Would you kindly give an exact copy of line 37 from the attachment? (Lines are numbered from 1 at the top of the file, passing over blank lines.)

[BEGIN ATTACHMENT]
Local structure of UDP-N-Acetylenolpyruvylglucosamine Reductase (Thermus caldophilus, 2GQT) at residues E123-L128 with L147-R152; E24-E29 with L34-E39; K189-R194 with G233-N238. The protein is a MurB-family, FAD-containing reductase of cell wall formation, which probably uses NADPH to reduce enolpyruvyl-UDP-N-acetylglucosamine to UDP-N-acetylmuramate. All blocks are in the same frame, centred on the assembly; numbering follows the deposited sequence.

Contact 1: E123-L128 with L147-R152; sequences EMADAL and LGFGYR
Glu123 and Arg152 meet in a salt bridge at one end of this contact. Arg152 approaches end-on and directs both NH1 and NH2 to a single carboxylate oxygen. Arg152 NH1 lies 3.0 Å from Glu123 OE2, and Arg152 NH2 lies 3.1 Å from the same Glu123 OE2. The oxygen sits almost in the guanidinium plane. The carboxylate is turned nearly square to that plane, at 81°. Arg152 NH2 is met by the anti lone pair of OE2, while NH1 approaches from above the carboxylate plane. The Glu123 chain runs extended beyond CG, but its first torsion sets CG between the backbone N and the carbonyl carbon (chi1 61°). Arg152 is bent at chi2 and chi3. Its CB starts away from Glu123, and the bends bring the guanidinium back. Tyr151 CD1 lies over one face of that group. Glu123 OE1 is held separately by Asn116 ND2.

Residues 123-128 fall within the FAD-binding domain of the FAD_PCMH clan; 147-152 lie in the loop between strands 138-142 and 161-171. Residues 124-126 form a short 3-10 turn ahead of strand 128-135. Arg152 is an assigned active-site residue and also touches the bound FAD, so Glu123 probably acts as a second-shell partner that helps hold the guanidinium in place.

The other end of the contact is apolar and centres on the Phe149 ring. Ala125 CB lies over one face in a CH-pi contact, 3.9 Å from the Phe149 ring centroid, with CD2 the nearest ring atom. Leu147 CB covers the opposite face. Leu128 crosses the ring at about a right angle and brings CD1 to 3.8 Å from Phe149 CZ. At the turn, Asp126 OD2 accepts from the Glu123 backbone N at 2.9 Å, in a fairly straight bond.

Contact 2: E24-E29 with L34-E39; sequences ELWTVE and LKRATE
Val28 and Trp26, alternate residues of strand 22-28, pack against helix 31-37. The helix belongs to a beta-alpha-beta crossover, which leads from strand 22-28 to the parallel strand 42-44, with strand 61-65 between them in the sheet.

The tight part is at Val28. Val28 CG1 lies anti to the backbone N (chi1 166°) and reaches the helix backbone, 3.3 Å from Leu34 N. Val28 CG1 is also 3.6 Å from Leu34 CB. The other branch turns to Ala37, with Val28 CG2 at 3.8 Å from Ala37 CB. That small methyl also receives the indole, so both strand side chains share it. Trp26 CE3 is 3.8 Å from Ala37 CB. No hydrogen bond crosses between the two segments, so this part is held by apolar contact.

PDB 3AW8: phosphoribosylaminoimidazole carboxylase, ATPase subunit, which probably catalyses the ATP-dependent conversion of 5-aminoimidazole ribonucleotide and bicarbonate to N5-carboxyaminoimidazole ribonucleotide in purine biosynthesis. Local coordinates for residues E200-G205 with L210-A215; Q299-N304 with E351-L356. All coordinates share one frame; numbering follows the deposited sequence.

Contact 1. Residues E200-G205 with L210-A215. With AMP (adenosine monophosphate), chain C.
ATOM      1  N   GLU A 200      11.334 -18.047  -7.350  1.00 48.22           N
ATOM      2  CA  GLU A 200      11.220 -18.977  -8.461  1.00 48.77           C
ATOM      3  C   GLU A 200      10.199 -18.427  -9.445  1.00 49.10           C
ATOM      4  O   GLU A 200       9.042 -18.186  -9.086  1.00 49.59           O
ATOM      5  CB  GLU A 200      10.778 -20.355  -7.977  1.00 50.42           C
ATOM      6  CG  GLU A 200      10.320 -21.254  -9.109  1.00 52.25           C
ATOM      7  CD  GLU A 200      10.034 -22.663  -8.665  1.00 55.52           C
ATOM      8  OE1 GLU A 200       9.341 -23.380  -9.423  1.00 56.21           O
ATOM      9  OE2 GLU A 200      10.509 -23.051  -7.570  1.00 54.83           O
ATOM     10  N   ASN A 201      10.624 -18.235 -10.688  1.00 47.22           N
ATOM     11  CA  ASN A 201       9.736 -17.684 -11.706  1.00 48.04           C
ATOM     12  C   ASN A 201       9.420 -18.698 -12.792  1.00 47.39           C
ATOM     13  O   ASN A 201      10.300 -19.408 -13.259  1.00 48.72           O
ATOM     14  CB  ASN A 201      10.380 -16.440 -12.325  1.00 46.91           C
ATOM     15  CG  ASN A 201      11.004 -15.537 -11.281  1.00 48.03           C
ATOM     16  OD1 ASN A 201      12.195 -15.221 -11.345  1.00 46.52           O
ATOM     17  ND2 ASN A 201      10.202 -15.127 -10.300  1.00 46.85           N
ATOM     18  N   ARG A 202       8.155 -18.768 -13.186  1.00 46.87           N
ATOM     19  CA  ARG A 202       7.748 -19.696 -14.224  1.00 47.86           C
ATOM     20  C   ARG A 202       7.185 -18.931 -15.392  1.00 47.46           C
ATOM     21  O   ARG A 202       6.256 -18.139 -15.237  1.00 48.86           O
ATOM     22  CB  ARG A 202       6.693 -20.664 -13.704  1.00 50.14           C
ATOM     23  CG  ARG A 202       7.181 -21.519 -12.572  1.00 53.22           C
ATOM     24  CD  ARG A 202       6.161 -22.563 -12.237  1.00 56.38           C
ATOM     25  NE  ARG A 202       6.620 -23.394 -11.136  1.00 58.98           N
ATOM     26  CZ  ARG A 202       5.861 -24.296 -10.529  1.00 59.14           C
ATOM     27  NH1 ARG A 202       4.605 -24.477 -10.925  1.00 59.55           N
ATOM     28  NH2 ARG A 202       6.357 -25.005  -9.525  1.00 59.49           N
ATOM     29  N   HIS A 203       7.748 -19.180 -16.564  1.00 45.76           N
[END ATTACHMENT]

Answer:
ATOM     27  NH1 ARG A 202       4.605 -24.477 -10.925  1.00 59.55           N